+ Comprehension Strategy: Sketch-to-Stretch

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Since a majority of students in grades 4 to 6 are beyond the need for decoding instruction, but struggling to understand what they read or hear, visualizing by drawing a sketch may be a key.  “ReadWriteThink” offers lesson plans using a method called “Sketch-to-Stretch.”  (www.readwritethink.org/lessons )

Sketch-to-Stretch is based on the Guided Comprehension Model developed by Maureen McLaughlin and Mary Beth Allen.  Guided Comprehension Model progresses from explicit teaching to independent practice and transfer. 

“Visualizing” involves picturing in your mind what is happening in the text, “making a movie in your head.”  The strategy encourages diverse perspectives and discussion.  It can encourage students to make personal connections to texts.  In addition,  it can be used in a variety of literary formats.

Stage 1 — Teacher-directed (~ 40 minute) lesson

  • Explain the strategy:   Explain what visualizing means.  Read one or two descriptive passages ( for example a passage like one that begins ” ‘There is wind here,’ said Carlos happily…” from Sarah Plain and Tall).  Ask students to visualize a “picture in their heads;” suggest that it’s “brain TV.”  Have students talk about what they visualized.  Explain that everyone has his or her own picture, and that these pictures help them understand what’s happening.
  • Demonstrate the strategy:   After you have finished reading a story or passage, tell students you are going to do a quick sketch of what it means to you.  Draw (quickly) a picture on the board, or on  poster paper, where everyone can see.  Ask students for their interpretations of your picture. (Why do they think you drew that picture? What do they think it means?)  Then give your interpretation of your drawing.  EMPHASIZE that the word “sketch” means quick and not-perfect artwork; the goal is to get their interpretations down without using words.
  •  Guide students to apply the strategy:   Pass out a copy of the picture frame in the “Sketch-to-Stretch” template.  Ask students to quickly sketch their interpretations as they continue listening.  (Find the template at   www.readwritethink.org/lesson_images/lesson229/sketch.pdf)
  • Practice individually or in small groups:  Ask students to share their sketches of the story with their group.  The sketcher should hold back her own interpretation until the other group members have had a chance to share their thoughts about her drawing.  Let each group member take a turn showing and hearing/sharing interpretations.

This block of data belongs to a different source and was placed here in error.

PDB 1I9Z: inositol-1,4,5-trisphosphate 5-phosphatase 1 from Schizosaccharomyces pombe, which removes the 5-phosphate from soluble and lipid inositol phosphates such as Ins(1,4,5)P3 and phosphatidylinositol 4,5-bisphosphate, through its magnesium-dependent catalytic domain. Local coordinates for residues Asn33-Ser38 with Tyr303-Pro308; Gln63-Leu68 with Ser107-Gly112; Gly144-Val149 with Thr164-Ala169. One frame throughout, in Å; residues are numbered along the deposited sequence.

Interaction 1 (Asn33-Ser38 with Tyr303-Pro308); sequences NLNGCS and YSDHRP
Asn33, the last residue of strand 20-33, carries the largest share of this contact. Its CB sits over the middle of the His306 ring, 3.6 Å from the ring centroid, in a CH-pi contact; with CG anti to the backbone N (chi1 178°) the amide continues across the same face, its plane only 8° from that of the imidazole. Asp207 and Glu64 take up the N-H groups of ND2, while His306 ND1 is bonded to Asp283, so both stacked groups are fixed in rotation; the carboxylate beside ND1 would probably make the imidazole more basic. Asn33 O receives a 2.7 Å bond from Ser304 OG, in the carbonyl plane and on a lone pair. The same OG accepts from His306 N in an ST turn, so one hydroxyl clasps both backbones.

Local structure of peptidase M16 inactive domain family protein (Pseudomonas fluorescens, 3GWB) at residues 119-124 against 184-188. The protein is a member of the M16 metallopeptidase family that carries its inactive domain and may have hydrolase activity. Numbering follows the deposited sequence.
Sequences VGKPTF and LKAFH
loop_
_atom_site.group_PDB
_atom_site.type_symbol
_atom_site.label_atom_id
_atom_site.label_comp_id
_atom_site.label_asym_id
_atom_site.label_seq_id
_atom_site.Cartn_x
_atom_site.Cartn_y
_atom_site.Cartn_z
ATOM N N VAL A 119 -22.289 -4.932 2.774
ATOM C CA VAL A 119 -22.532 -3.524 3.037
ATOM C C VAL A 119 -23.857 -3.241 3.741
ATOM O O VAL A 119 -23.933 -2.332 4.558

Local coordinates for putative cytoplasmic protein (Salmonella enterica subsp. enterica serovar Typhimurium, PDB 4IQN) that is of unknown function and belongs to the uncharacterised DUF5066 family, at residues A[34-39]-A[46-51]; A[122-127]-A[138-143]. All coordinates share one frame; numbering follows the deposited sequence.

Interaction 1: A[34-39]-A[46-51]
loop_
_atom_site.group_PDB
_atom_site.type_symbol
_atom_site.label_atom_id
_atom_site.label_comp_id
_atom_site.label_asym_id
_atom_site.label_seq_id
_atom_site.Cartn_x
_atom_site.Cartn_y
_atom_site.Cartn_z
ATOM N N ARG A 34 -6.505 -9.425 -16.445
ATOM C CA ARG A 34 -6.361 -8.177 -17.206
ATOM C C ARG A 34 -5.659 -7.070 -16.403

• Reflect:   Come back to the large group and discuss (1) how did visualizing help them understand the text; (2) how is visualizing similar to or different from watching television; and (3) how does reading differ when they do NOT visualize in their heads compared to when they do?

Stage 2 — Student facilitated independent practice (~ 40 minutes)

  • Divide students into groups — based not on reading level but on similar comprehension needs.
  • Students read their own texts and draw, using the template; they then share with the group.
  • Students reflect on using the visualization strategy.

 Variations: Student-run “centers”

  •  Set up a student-run drama center where someone describes an object while the others close their eyes, try to visualize it, and then guess what it is; and
  • A writing center where students write newspaper articles on the importance of visualizing for sharing and perhaps compiling into a newsletter; and
  • A poetry center where each student reads or listens to a poem, visualizes the meaning using the Sketch-to-Stretch picture frame, and shares the results with the group; then they read all the poems together to see if meaning is more easily understood; and
  • An art center where each student selects a photograph, writes a short, detailed description, and shares it with a partner who sketch-visualizes what the photograph looked like;  then the sketch is compared it to the actual picture.

Stage 3 — Whole group reflection (~ 20 minutes)

  • Talk to students about the strategy.  Ask students to tell why and how sketch-to-stretch helped them better understand the texts.
  • Give students time to share the activities they completed. 
  • Extension:  students might see how others responded to the books they just read at the “Spaghetti Book Club” Web site (http://www.spaghettibookclub.org/), book reviews written by kids for kids.

source: I stumbled on this site and found the technique a great idea.  Try www.readwritethink.org for much, much more!

tutoring in Columbus OH:   Adrienne Edwards   614-579-6021   or email  aedwardstutor@columbus.rr.com


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